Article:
Sunday, June 15, 2008

Dasavatharam – The ten horrors or I want my money back

The problem with being Kamal Hassan is you eventually get consumed by your own ‘thinking man’ image. Kamal Hassan is undoubtedly a good actor. Some of his movies have you crying your heart out, like Mahanadhi. Or laughing your guts out like Michael Madana Kama Rajan. But then, he comes up with these grandiose plans to make an ‘intelligent’ movie and you are crushed by the collapsing reels of his ambition – Guna, Alavandan, Hey Ram. Dasavataram is as ambitious as he gets. And unfortunately, it fails as badly as it can.

I can only think of one reason for this tendency of his to make such bloopers – a mega ego which probably tells him that he is up there in the list of the world’s intellectuals. Sure, he is intelligent. He has some very well thought-out views on a lot of topics. He probably reads much more than ninety percent of the Tamil film industry. Sadly, being a good actor or an intelligent person is not adequate criteria to write a good script or screenplay. Kamal fails to realise this. Like a third year, precocious, graduate student, eagerly grabbing his chance to voice his rapidly forming world views, Kamal throws idea upon idea at the audience, more to impress than to explore. One minute he hints at the dangers of biotechnology. Another minute he is urging us to live in harmony with the environment. The third he questions the existence of God. He talks about untouchables and about historical religious wars between Shaivaites and Vaishanvites. Also in the mire is a reference to Muslims being typecast as terrorists (Oh Boy! is he the one to talk about typecasting. Watch out for a Japanese character called Yuka who is from Hiroshima, is a Kung fu goddess and has a brother who runs something like a Shaolin school) .

It is not just the ideas that swing wildly. It is also the mood of the movie. The first fifteen minutes try to establish a serious tone. Then presumably, the director realises that the audience would probably find the whole thing too intense and the track switches to comedy. You grin uneasily when funny lines follow gruesome killings, wondering what to make of it. The movie can’t quite make up its mind till the end on whether it is supposed to be serious with funny thrown in or the other way around.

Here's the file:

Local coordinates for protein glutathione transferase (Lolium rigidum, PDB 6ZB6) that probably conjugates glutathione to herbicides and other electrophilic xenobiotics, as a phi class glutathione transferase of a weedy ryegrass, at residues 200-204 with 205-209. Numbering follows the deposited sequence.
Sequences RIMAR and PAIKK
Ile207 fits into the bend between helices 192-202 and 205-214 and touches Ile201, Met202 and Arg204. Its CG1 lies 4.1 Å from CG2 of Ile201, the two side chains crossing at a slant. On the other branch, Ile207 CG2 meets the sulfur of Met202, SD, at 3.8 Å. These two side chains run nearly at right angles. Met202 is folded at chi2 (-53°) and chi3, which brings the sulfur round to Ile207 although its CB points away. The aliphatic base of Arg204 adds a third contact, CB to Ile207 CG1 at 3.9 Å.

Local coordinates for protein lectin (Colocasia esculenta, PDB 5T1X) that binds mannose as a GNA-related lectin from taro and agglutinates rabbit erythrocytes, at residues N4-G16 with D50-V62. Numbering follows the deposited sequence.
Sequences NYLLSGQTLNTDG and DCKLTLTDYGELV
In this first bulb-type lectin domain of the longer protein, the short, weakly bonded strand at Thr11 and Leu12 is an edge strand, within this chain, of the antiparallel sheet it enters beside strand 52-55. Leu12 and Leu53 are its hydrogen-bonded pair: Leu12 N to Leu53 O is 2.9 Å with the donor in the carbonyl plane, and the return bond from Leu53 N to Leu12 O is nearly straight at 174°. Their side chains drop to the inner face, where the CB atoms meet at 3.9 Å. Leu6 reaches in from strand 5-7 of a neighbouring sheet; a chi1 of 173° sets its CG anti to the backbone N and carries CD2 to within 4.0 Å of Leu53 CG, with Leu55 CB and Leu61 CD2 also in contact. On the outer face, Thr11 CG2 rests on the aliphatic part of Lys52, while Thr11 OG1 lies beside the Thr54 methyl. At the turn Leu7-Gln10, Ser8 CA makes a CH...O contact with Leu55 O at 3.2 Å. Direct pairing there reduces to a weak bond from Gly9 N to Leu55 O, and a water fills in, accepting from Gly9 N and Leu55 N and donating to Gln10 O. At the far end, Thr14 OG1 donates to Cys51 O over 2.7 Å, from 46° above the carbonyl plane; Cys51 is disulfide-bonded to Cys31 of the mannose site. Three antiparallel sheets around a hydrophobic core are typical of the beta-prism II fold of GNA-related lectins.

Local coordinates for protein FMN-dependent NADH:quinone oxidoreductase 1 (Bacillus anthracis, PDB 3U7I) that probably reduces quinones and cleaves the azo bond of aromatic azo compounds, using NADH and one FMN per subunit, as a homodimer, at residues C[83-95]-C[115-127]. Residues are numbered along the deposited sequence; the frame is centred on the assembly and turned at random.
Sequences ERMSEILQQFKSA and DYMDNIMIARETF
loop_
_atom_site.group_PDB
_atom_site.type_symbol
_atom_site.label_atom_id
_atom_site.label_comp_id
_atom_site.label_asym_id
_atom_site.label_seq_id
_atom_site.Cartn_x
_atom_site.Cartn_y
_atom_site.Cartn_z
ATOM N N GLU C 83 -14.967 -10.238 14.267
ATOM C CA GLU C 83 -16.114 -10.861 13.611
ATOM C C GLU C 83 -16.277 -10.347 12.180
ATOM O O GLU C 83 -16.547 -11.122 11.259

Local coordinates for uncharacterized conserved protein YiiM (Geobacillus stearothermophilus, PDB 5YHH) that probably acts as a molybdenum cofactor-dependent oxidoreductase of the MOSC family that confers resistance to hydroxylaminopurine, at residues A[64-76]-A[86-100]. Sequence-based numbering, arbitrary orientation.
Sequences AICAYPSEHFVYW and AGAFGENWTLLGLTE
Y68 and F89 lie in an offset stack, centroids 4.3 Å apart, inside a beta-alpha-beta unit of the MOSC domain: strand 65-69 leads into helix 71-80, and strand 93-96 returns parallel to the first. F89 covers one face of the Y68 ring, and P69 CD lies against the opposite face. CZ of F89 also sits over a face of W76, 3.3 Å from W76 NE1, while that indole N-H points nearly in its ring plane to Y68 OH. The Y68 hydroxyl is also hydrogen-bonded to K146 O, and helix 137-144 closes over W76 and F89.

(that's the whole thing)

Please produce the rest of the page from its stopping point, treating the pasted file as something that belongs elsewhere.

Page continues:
If Kamal the scriptwriter has bombed, what about Kamal the actor? After all, the movie is supposed to be a vehicle for his impressive range of emoting. This is probably where the plot could have been structured better. The ten roles that Kamal plays do not seem integral to the plot line. Some of them are totally irrelevant and seem to be there just to showcase Kamal the actor. Why did you need the Grandma or Avatar Singh (dancing with an aged Jayaprada, reminding you that it is not just the movies that are going to the dogs and you may as well take a moment to worry about politics)? The other roles could have been played by other actors. Kamal as George Bush looks as silly as Hrithik Roshan as the queen in Dhoom 2. Kamal as the villain, Christian Fletcher looks strangely out of proportion, with a large android head and a punier body. All that money spent on make-up would have been so much better spent on special effects. The scenes of the sea surging and cars and trees being tossed around look like the work of someone who has just completed the first level of Arena Multimedia’s courses.

The protagonist Govind is a role Kamal can sleepwalk through and he does exactly that. Balram Naidu, the RAW officer is the most impressive of them all, actually bringing a few chuckles. The dalit environmentalist also manages to convince us that it is not Kamal playing the role. Fundamentally though, a lack of clarity in the plot renders most of the characters superfluous and hence lessens your ability to admire the disguises or the voice modulations or even a surprising leap from the usual put-on accent Kamal uses when he speaks English. Govind is supposed to be a scientist, trying to prevent a deadly virus from falling into the wrong hands. Christian Fletcher is supposed to be working for the wrong hands. So, are the characters played by Kamal supposed to be aiding the destruction of the virus? Or are they proof of the fact that there is good and bad everywhere?

With even the characters played by Kamal floundering, there has been little focus on other roles. Leading to some downright annoying ones like that of Asin. Towards the end of the movie, you want to grab the bronze statue she holds for most part of the movie and hit her on the head to get her to shut up. Peripheral characters like Sethu, the greedy head of the biotech firm selling out to foreign hands are laughable. Why does the evil dealmaker run around for 15 minutes lugging a VIP-like suitcase straight from the 80s?

The bottomline is that Kamal, the scriptwriter has bitten off more than he can chew leading to Kamal, the actor getting a raw deal.

Anita B.


shiva said...

"Towards the end of the movie, you want to grab the bronze statue she holds for most part of the movie and hit her on the head to get her to shut up."

Yes.Definitely! A good analysis here...

Anonymous said...

Watched it yesterday. I never thought I would contemplate walking out of a Kamal film. but this was just painful to watch. Save for the opening 12th century scene, everything looked so cheap and tacky. The make-up was incredibly fake, especially the CIA agent. Where did the budget go? Hopefully, Kamal Sir can bounce back from this disaster.

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